Does this sound like religious freedom to you? Or more like government actively interfering with religious rights, in violation of the Constitution?
Sadly, attempts to scour public life of anything remotely resembling religious activity are increasing?both inside and outside prison walls. When religious believers fight back against such violations of religious freedoms, we?re immediately accused of trying to impose theocracy on
Nonsense. A theocrat wants to force everyone to believe in his own god and follow that god?s rules. Christians are doing the opposite: trying to protect the right of citizens of all faiths to worship as they see fit.
Why do militant secularists attempt to snuff out religious practice, even in prisons, where it is so desperately needed? Partly, it?s a fanatical hostility toward religion. But these efforts also reflect a serious misunderstanding both of the role religion should play in public life and of religion?s social benefits.
First, we don?t enjoy religious freedom because the courts allow it. The founders secured this basic human right in the Constitution because, as the Declaration of Independence recognizes, the right to worship is given by God, not government.
Second, religion provides demonstrable social benefits. For example, Dr. Byron Johnson of the
The abuse of prisoners? religious liberties is why Prison Fellowship supports the Religious Land Use and Institutionalized Persons Act (RLUIPA), signed into law in 2000. The law promptly came under attack, and the Supreme Court will soon hear arguments in a case that will determine whether prisoners? access to religious materials and programs can be protected by congressional action.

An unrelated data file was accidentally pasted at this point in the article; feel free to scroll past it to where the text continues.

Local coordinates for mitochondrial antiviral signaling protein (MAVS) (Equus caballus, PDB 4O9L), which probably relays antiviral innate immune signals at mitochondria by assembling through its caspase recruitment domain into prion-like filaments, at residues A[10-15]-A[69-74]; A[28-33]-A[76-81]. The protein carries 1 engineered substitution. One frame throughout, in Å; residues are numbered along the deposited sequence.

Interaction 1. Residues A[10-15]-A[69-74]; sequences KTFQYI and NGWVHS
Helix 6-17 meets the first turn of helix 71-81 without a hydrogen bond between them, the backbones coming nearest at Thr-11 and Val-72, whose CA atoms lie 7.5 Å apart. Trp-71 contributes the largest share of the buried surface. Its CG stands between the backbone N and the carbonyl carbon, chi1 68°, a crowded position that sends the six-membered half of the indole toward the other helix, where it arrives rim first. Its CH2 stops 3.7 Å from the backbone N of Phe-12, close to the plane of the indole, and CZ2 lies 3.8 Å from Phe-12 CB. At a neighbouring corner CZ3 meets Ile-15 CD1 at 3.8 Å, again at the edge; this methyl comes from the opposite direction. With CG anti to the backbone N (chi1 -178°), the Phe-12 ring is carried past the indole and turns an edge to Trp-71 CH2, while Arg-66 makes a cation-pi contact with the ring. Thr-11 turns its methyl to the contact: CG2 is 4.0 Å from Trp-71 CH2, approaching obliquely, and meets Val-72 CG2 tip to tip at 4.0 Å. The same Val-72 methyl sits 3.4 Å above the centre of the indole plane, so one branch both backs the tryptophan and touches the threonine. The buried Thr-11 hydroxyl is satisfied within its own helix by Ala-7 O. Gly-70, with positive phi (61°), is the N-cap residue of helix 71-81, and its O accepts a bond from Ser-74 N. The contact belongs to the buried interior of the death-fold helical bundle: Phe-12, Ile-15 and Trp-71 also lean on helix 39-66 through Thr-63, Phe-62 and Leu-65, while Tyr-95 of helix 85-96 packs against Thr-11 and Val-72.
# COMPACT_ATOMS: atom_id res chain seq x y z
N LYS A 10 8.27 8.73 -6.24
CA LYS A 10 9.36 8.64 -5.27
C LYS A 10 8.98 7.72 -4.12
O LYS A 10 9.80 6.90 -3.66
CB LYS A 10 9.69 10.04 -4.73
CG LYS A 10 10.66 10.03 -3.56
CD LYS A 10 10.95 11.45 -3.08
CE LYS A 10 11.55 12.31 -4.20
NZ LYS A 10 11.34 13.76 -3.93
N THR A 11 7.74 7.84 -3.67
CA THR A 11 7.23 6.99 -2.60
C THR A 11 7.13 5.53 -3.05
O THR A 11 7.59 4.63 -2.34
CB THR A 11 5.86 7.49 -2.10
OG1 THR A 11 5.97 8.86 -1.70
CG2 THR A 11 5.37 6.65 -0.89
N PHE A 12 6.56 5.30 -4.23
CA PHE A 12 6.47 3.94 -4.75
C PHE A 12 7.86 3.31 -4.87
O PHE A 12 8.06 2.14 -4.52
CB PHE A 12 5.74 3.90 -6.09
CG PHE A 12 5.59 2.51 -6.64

On this Sunday, Religious Freedom Day, get your church and your friends to join in praying that the Court will uphold this statute. The religious liberty of prisoners must be protected; nowhere do the lost need the Gospel more.
For further reading and information:
Today?s BreakPoint offer: Justice Fellowship?s booklet ?Religion Behind Bars? is an important resource for prison volunteers, chaplains, corrections officials, and prisoners to help them understand the rights of prisoners to practice their religion and the reasonable limitations on those rights that may be permissible.
Learn more about the Religious Land Use and Institutionalized Persons Act (RLUIPA).
Adelle M. Banks, ?Appeals Court Upholds Law Protecting Prisoners? Religious Rights,? Beliefnet,
Pat Nolan, When Prisoners Return (Prison Fellowship, 2004).
For more information on criminal justice reform and religious freedom for prisoners, visit Justice Fellowship?s website.
BreakPoint Commentary No. 050107, ?The First Freedom: Religious Freedom Day.?
Learn more about InnerChange Freedom Initiative.
BreakPoint Commentary No. 030618, ?Shutting the Revolving Door: IFI and Texas.?
BreakPoint Commentary No. 030701, ?Anatomy of a Conversion: Prison Programs and the Public Good.?
BreakPoint Commentary No. 030214, ?The Risk of Doing Good: Lawsuits and Faith-Based Solutions.?